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Just as military camouflage can be legally worn by civilians on most jurisdictions (e.g., in the U.S.), can I create a stealth aircraft for non-military use? More precisely, can I register and fly the thing?

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    $\begingroup$ In which country? Keep in mind that USA & the rest of the world are different planets in terms of weapon laws. What is legal in the USA could get you 10 years in prison in an EU country only for possessing it. $\endgroup$ – Bakuriu Dec 24 '15 at 11:37
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    $\begingroup$ Making a plane "look stealthy" and making it actually stealthy are two very different things. $\endgroup$ – Dan Pichelman Dec 24 '15 at 14:44
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    $\begingroup$ See also The Facetmobile $\endgroup$ – Dan Pichelman Dec 24 '15 at 14:45
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    $\begingroup$ I don't know about FAA certification, but I'd bet the DEA would be mighty interested in what you were doing! $\endgroup$ – TomMcW Dec 24 '15 at 21:39
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    $\begingroup$ Usually people doing "stealthy" stuff are not interested in "registration". $\endgroup$ – Tyler Durden Dec 23 '17 at 17:23
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Yes you may, but you need to carry a mode C transponder while above 10,000 ft or in some types of controlled airspace and have it switched on. Which pretty much negates the stealth capabilities of your aircraft.

To quote the linked AOPA page:

According to 14 CFR 99.13, no person may operate an aircraft into or out of the United States, or into, within, or across an ADIZ designated in subpart B unless operating a transponder with Mode C. Certain exemptions might apply to aircraft that were not originally certified with an engine-driven electrical system; see 99.13(d).

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    $\begingroup$ Any examples of what aircraft have been covered under the exemptions they talk about? $\endgroup$ – curious_cat Dec 24 '15 at 8:36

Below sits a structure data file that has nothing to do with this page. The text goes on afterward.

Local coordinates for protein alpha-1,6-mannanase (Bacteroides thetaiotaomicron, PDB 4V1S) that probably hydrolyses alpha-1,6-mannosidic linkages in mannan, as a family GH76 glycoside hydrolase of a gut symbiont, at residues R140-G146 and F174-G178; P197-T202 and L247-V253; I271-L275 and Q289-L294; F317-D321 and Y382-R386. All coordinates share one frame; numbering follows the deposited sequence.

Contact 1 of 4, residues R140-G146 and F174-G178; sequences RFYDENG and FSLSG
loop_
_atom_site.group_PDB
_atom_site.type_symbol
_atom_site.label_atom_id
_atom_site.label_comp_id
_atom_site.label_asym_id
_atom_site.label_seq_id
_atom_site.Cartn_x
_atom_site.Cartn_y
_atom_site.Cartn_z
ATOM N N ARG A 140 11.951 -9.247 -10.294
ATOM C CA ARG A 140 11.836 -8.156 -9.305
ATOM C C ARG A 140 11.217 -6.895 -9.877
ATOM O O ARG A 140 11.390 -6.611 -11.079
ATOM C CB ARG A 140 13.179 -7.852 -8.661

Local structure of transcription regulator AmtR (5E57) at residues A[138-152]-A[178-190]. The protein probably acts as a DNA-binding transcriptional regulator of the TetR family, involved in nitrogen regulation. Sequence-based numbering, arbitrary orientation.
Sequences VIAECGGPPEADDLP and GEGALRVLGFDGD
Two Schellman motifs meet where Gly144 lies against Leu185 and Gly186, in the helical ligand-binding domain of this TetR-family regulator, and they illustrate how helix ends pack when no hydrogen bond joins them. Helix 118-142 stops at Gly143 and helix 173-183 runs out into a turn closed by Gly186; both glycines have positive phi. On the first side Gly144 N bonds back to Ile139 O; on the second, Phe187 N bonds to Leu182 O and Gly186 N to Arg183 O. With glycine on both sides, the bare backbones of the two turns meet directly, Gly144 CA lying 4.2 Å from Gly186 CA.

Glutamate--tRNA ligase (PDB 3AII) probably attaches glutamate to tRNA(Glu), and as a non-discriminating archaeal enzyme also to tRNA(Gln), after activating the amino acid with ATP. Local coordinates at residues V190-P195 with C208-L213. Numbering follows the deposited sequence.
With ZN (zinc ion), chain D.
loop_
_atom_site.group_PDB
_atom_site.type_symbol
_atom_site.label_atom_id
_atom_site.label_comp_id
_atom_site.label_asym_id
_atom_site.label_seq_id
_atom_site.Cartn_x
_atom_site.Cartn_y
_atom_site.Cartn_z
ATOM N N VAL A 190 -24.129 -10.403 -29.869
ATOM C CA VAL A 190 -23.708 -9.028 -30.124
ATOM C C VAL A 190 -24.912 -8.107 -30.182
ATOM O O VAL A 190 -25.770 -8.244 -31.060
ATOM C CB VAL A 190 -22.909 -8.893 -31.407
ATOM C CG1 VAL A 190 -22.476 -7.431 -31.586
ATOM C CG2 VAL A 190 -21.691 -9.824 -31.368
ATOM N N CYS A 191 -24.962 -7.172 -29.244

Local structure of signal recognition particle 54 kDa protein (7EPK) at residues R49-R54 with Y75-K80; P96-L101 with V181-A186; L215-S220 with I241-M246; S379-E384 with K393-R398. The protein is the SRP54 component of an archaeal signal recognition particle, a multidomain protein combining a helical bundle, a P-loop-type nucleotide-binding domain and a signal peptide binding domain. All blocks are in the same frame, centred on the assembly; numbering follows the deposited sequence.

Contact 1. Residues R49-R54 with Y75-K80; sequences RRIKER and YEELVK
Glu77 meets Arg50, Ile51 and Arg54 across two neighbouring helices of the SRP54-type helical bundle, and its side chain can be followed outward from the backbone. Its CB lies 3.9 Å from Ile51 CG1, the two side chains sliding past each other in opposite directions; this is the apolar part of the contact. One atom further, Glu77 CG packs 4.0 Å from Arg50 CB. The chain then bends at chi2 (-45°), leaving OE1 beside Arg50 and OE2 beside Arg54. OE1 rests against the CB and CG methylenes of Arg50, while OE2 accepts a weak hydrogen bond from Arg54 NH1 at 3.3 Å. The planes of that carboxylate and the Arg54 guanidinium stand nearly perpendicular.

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    $\begingroup$ "Which pretty much negates the stealth capabilities of your aircraft." Well let's just say most of it is just for show. Like driving a sports car on speed-limited roadways. :-) $\endgroup$ – Mark Garcia Dec 24 '15 at 9:04
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    $\begingroup$ @curious_cat 99.13(d) covers "...an aircraft which was not originally certificated with an engine-driven electrical system and which has not subsequently been certified with such a system installed, a balloon, or a glider." - law.cornell.edu/cfr/text/14/99.13 It makes sense that you get an exception if you aren't certified to have a power supply to run the transponder! $\endgroup$ – Andrew Dec 24 '15 at 9:21
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    $\begingroup$ @Andrew Also, as an pedantic aside, would one of the recent solar powered craft be excluded technically from the "engine-driven" definition & hence be able to find a loophole for not operating a transponder? Though God only knows why someone would want to do that. But just a hypothetical question. $\endgroup$ – curious_cat Dec 24 '15 at 11:19
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    $\begingroup$ Put another way, I don't think there is any country in the world where flying a stealth aircraft under stealth would not be considered either a de-jure or de-facto act of aggression. A "non-military" use of a stealth aircraft, therefore, simply does not exist. $\endgroup$ – J... Dec 24 '15 at 11:45

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